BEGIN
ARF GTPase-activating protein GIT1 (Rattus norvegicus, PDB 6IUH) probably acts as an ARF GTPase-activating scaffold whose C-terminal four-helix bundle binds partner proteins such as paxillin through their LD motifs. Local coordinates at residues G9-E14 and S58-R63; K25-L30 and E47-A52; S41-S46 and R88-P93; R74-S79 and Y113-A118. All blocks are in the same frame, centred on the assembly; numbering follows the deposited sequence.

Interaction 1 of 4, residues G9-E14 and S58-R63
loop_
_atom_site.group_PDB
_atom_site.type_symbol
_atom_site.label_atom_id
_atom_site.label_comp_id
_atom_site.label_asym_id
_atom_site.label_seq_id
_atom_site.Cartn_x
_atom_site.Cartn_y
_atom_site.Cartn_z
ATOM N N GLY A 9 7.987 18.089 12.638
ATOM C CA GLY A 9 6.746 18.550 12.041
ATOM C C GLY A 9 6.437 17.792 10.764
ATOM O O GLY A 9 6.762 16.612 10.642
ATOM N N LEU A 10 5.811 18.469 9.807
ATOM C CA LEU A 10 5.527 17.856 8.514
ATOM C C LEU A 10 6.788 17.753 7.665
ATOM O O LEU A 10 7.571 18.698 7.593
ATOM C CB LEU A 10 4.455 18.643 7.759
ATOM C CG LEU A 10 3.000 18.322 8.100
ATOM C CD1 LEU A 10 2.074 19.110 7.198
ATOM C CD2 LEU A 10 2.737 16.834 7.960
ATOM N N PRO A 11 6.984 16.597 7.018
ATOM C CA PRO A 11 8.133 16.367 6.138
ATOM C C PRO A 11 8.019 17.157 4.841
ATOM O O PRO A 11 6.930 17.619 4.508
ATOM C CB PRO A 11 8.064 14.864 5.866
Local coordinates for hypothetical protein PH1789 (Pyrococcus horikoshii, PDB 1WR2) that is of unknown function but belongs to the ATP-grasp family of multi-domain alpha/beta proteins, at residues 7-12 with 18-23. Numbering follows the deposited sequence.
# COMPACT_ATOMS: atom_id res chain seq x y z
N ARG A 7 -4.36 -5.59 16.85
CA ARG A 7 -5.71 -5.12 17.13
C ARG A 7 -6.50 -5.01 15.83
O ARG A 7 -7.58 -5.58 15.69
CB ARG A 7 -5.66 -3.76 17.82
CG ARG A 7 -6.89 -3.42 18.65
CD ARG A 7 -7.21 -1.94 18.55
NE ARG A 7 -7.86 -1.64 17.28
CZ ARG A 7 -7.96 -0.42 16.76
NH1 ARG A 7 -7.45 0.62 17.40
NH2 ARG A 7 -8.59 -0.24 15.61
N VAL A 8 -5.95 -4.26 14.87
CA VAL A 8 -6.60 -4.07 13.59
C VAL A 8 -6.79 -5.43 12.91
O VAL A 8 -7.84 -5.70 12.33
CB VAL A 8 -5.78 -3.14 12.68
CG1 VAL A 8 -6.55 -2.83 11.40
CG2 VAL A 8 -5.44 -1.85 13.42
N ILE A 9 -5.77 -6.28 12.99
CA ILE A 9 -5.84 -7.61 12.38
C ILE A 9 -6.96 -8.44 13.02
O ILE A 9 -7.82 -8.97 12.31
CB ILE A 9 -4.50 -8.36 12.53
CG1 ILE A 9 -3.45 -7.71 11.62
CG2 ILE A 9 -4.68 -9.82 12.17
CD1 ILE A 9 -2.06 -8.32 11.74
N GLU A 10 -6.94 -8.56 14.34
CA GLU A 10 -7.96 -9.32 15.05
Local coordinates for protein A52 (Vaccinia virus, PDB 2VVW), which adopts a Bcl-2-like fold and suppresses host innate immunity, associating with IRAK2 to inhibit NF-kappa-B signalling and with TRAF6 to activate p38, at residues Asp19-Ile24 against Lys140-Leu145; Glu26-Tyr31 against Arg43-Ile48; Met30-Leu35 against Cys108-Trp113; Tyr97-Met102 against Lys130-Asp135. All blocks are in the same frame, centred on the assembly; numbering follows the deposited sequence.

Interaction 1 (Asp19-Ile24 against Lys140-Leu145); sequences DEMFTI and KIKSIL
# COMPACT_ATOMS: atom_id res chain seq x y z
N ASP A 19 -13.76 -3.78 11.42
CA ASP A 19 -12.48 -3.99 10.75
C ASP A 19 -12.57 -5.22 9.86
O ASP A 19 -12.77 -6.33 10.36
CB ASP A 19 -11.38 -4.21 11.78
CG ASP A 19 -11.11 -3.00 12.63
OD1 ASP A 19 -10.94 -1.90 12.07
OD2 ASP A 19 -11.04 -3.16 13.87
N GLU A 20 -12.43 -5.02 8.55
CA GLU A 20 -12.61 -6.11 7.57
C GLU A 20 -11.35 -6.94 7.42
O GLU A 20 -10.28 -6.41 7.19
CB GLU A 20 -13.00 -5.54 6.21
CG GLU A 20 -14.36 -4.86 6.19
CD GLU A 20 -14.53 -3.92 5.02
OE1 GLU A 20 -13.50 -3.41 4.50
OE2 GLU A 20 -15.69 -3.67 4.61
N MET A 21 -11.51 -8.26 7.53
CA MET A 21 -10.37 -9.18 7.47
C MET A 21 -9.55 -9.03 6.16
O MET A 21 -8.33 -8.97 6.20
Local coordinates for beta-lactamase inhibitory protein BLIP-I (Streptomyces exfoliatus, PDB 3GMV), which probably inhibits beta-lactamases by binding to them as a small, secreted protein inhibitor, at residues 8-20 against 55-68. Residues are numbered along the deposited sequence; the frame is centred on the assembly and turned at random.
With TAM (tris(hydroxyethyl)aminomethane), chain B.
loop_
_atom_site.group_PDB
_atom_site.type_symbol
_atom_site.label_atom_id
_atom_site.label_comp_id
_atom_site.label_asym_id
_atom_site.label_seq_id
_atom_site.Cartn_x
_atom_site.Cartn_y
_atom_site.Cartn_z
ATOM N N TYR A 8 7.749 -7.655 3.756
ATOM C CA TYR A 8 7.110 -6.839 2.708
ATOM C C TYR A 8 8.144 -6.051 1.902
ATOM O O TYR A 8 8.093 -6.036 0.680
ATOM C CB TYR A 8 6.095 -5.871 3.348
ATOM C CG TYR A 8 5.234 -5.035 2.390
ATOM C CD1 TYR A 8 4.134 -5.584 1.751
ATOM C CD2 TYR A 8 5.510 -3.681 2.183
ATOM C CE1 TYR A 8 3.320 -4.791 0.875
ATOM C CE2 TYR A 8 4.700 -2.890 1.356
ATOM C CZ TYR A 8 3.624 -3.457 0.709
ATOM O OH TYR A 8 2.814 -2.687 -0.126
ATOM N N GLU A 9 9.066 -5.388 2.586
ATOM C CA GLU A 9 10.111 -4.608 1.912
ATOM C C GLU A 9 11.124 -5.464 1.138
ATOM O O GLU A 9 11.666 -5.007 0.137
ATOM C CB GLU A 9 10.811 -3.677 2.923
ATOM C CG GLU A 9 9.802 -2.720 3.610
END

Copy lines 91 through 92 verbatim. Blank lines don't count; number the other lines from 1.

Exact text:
_atom_site.label_asym_id
_atom_site.label_seq_id